- While I am opposed to the death penalty, the Catechism does not treat the death penalty in the same manner as it treats abortion. With regard to the crime of abortion, Paragraph # 2272 explains the PASTORAL penalty of excommunication, which people incur on themselves: "The Church does not thereby intend to restrict the scope of mercy. Rather, she makes clear the gravity of the crime committed, the irreparable harm done to the innocent who is put to death, as well as to the parents and the whole of society." I'm certainly not a canon lawyer, but it appears that this could also apply to Catholic politicians (and other Catholics) who knowingly support laws promoting abortion. Wouldn't they incur excommunication latae sententiae, by virtue of their formal cooperation in this heinous crime against God and humanity?
The Church, the Culture, & the Treatment of People with Disabilities
- * A Wonderful Education About Down Syndrome
- * The Catholic Church & People with Disabilities
- * For the Deaf & Hard of Hearing: Their Lives are Sacred
- * The Catholic Families of Individuals with Disabilities
- * How should we proclaim the Good News to those who cannot hear?
- * An Ethics Chair for Springer?
- * re: "Prenatal Test Puts Down Syndrome in Hard Focus"
- * We Can Recapture the Spirit that Cherishes All Human Life
- * "Well Done. Good & Faithful Servant"
- * Cherish Children with Disabilities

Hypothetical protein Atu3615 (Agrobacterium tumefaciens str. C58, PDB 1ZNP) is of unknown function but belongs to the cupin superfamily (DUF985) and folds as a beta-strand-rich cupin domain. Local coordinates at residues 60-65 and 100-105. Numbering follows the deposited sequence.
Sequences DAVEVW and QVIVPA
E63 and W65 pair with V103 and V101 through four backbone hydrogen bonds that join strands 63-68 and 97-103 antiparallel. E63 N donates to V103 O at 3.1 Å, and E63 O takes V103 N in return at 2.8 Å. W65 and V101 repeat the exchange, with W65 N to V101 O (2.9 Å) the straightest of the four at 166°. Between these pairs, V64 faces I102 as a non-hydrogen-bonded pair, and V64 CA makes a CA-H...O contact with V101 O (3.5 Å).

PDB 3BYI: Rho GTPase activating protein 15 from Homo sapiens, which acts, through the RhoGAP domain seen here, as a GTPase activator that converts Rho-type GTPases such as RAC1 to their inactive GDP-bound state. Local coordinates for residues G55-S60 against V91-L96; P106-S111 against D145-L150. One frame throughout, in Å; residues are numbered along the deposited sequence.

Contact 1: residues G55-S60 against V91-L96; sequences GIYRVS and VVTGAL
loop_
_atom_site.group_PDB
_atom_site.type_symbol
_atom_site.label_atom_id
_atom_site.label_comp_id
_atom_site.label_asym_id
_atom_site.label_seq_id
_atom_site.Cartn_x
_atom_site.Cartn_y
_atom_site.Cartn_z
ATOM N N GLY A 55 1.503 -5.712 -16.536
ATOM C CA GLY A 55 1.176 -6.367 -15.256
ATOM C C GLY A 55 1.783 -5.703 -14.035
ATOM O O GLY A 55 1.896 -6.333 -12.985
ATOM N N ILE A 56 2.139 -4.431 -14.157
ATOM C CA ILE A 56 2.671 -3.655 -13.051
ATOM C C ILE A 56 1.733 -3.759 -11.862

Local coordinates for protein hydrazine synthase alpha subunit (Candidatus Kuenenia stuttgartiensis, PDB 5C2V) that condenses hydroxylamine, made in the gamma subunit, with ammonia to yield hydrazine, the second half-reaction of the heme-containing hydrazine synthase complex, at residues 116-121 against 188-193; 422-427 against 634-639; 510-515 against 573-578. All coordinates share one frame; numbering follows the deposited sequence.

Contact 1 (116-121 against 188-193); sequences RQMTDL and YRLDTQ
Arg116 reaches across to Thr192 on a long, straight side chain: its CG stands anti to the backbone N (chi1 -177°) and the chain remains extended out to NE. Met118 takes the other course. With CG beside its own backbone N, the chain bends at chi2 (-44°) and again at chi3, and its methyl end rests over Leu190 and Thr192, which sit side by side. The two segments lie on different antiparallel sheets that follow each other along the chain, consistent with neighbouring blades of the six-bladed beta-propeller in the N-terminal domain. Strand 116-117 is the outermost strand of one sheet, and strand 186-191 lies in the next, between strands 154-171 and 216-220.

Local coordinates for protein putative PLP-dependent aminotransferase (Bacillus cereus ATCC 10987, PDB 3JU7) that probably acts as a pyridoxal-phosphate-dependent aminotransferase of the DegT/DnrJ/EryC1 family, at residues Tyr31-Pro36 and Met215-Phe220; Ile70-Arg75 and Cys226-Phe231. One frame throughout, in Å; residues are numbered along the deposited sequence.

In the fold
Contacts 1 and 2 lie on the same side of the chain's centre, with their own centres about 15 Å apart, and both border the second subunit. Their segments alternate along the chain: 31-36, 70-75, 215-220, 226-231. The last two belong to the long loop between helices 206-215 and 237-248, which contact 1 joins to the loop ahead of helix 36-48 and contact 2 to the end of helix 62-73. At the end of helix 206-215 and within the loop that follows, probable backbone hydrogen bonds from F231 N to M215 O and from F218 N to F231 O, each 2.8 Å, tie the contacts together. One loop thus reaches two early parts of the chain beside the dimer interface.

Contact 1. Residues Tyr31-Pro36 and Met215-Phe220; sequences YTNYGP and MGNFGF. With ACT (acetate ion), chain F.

- * This Book Needs 'the Church'"
- * Ethical Treatment of People with Significant Cognitive or Psychiatric Impairments: Two Issues
- ► 2015 (21)
- ► 2014 (32)
- ► 2013 (54)
- ► 2012 (76)
- ► 2011 (56)
- ► 2010 (44)
- ▼ October (7)
- ► 2008 (33)
- ► 2007 (99)
Remarkable resources discovered on YouTube & the net:
- "28 Days on the Pill"
- "A Baby Changes Everything"
- "Angry 'Dr. Death' on defensive"
- "Let's Talk About Natural Family Planning" (an interesting perspective)
- "Let's Talk About Natural Family Planning" (an interesting perspective)
- "Life Will Triumph"
- "Terri Schiavo Remembered"
- A Newsanchor Proclaiming Christianity as the Path to Redemption
- Amazing NFP video!
- Bonanza's "The Quality of Mercy" (1963)
- Brian Gail
- Catholic Annulment, part 1
- Catholic Annulment, part 2
- Dietrich von Hildebrand
- Dr. Daniel Greene Answers Common NFP questions
- Dr. Hilgers & Dr. Raviele
- Dr. Hilgers at Ave Maria University (May 2009)
- Grisez, Germain. Christian Moral Principles, Franciscan Press, 1983
- Grisez, Germain. Difficult Moral Questions, Franciscan Press, 1997
- Grisez, Germain. Living a Christian Life, Franciscan Press, 1993
- John & Yoko on So-Called "Over" Population
- Kennedy Protege Coakley's Opposition to Conscience Protection & Religious Freedom
- Mother Teresa Quotes
- NFP vs. Contraception
- Stop Abortifacients
- Symposium for Catholic Medical Professionals (includes Drs. Janet Smith & John Bruchalski)
- The Billings Method & NaPro Technology
- The Catholic Church - Builder of Civilization
- The Silent Scream
- The Vatican's Archbishop Burke Discussing Canon 915
- Trading on the Female Body
- Truth Booth: A Window to the Womb